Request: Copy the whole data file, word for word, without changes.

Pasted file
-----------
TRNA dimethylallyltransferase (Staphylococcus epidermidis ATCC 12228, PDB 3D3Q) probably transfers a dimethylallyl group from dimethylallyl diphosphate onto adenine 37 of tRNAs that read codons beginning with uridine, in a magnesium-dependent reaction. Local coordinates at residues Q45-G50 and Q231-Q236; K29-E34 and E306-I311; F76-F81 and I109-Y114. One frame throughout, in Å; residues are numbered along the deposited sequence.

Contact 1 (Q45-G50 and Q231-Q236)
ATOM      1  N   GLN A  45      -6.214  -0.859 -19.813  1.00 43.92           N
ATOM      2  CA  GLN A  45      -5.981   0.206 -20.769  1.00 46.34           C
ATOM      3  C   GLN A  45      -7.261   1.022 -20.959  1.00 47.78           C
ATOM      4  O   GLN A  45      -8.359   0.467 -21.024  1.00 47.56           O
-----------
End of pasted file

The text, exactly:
TRNA dimethylallyltransferase (Staphylococcus epidermidis ATCC 12228, PDB 3D3Q) probably transfers a dimethylallyl group from dimethylallyl diphosphate onto adenine 37 of tRNAs that read codons beginning with uridine, in a magnesium-dependent reaction. Local coordinates at residues Q45-G50 and Q231-Q236; K29-E34 and E306-I311; F76-F81 and I109-Y114. One frame throughout, in Å; residues are numbered along the deposited sequence.

Contact 1 (Q45-G50 and Q231-Q236)
ATOM      1  N   GLN A  45      -6.214  -0.859 -19.813  1.00 43.92           N
ATOM      2  CA  GLN A  45      -5.981   0.206 -20.769  1.00 46.34           C
ATOM      3  C   GLN A  45      -7.261   1.022 -20.959  1.00 47.78           C
ATOM      4  O   GLN A  45      -8.359   0.467 -21.024  1.00 47.56           O